This is in many ways a marvelous book. Zapruder (Sun Bear), poetry editor for the New York Times Magazine, warms to his subject—the importance of poetry and what makes it tick—as the book gets past the somewhat wordy introduction and overly autobiographical first few chapters. He shows that poetry “connects elements that one wouldn’t have expected” to surprise the reader with an awareness of associations perhaps not quite in the range of conscious thought. Poetry, unhampered by having to fulfill other functions, offers a pure interaction with language and thus the possibility of catching elusive moments of illumination. If Zapruder does not quite succeed in convincing readers that poetry differs entirely from other writing genres, his analyses of a wide range of individual poets, including Robert Hass, John Keats, Audre Lorde, W.S. Merwin, and Walt Whitman, offer insight about the use of metaphor, symbol, absence, and negative capability, and prompt conversation about his conclusions. Ending with a politically charged afterword, “Poetry and Poets in a Time of Crisis,” this passionate book, aimed at would-be poets, would work well both in a college classroom and in the hands of ordinary readers. Agent: Bill Clegg, Clegg Agency. (Aug.)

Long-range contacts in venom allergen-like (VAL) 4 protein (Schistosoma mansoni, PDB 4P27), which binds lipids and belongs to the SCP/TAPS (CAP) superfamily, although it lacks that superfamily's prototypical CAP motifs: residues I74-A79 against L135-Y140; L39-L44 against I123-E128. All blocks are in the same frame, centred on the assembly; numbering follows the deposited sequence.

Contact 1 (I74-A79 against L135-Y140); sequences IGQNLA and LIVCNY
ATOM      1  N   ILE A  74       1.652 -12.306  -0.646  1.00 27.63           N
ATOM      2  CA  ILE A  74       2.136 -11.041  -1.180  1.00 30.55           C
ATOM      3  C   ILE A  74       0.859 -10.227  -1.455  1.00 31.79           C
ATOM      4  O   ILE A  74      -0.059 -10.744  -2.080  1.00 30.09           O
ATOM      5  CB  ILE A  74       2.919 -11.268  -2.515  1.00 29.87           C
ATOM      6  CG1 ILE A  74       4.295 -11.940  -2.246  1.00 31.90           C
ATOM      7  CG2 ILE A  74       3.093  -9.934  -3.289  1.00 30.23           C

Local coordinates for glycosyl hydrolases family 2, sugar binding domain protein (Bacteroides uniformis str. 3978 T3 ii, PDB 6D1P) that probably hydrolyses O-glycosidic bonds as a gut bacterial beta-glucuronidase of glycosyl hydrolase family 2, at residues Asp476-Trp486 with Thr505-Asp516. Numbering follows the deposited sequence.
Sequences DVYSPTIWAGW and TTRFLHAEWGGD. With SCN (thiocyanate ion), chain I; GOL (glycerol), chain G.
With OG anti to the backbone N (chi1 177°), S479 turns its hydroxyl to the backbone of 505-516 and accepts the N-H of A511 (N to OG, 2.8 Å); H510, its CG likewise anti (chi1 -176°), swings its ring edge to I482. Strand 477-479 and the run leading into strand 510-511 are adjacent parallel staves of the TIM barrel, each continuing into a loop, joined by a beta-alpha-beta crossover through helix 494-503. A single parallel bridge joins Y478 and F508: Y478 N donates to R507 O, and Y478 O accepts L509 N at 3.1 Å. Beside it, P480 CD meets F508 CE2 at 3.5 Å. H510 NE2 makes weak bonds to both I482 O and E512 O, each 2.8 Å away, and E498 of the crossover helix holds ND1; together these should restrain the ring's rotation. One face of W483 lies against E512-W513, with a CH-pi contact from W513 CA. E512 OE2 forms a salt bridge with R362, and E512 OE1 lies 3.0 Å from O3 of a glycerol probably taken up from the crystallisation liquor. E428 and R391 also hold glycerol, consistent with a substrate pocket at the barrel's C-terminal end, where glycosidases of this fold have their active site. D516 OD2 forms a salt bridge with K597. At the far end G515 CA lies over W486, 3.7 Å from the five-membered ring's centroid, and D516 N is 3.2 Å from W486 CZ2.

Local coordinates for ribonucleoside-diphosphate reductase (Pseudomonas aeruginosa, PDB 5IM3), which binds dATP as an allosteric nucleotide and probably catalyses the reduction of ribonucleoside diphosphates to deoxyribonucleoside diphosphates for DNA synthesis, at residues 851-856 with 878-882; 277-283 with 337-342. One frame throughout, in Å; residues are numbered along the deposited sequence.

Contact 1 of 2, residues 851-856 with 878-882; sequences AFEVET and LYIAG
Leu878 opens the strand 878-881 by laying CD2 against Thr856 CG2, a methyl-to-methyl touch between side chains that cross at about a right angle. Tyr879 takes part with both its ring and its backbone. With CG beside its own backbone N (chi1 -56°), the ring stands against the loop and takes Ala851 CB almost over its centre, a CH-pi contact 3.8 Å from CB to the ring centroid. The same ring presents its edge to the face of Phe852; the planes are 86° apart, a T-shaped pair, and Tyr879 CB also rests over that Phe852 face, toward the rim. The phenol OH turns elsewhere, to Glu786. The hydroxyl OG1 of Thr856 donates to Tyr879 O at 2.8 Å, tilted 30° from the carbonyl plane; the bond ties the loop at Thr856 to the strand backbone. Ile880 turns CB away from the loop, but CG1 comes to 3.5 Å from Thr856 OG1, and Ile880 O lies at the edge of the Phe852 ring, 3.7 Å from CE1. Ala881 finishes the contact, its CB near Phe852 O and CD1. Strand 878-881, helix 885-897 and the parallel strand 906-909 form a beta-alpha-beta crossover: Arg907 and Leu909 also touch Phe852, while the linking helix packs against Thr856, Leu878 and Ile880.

Reviewed on: 04/03/2017 Release date: 08/01/2017 Genre: Nonfiction
During the Covid-19 crisis, Publishers Weekly is providing free digital access to our magazine, archive, and website. To receive the access to the latest issue delivered to your inbox free each week, enter your email below.